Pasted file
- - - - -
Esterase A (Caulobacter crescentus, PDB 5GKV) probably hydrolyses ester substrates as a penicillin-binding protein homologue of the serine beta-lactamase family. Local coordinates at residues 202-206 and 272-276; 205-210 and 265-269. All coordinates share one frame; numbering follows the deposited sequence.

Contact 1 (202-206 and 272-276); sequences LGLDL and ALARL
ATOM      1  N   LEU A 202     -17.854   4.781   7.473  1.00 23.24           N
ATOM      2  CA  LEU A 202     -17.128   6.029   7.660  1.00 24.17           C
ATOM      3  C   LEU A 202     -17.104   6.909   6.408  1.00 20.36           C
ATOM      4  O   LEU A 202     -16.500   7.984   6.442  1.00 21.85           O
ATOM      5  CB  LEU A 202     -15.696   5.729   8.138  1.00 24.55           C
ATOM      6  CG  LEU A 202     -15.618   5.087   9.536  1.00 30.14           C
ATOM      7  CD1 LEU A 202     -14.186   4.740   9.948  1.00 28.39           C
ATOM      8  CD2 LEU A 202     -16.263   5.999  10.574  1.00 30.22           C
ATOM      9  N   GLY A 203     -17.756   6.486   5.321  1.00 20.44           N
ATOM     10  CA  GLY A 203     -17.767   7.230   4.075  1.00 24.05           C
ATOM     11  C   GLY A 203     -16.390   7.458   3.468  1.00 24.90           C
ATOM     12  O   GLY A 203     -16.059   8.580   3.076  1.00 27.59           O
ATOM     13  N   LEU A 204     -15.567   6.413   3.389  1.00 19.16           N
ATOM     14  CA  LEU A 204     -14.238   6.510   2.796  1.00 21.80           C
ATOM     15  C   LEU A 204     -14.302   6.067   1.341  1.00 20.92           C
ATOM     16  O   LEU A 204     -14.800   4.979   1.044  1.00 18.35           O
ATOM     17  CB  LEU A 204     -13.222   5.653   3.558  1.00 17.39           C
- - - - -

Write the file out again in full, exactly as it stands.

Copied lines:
Esterase A (Caulobacter crescentus, PDB 5GKV) probably hydrolyses ester substrates as a penicillin-binding protein homologue of the serine beta-lactamase family. Local coordinates at residues 202-206 and 272-276; 205-210 and 265-269. All coordinates share one frame; numbering follows the deposited sequence.

Contact 1 (202-206 and 272-276); sequences LGLDL and ALARL
ATOM      1  N   LEU A 202     -17.854   4.781   7.473  1.00 23.24           N
ATOM      2  CA  LEU A 202     -17.128   6.029   7.660  1.00 24.17           C
ATOM      3  C   LEU A 202     -17.104   6.909   6.408  1.00 20.36           C
ATOM      4  O   LEU A 202     -16.500   7.984   6.442  1.00 21.85           O
ATOM      5  CB  LEU A 202     -15.696   5.729   8.138  1.00 24.55           C
ATOM      6  CG  LEU A 202     -15.618   5.087   9.536  1.00 30.14           C
ATOM      7  CD1 LEU A 202     -14.186   4.740   9.948  1.00 28.39           C
ATOM      8  CD2 LEU A 202     -16.263   5.999  10.574  1.00 30.22           C
ATOM      9  N   GLY A 203     -17.756   6.486   5.321  1.00 20.44           N
ATOM     10  CA  GLY A 203     -17.767   7.230   4.075  1.00 24.05           C
ATOM     11  C   GLY A 203     -16.390   7.458   3.468  1.00 24.90           C
ATOM     12  O   GLY A 203     -16.059   8.580   3.076  1.00 27.59           O
ATOM     13  N   LEU A 204     -15.567   6.413   3.389  1.00 19.16           N
ATOM     14  CA  LEU A 204     -14.238   6.510   2.796  1.00 21.80           C
ATOM     15  C   LEU A 204     -14.302   6.067   1.341  1.00 20.92           C
ATOM     16  O   LEU A 204     -14.800   4.979   1.044  1.00 18.35           O
ATOM     17  CB  LEU A 204     -13.222   5.653   3.558  1.00 17.39           C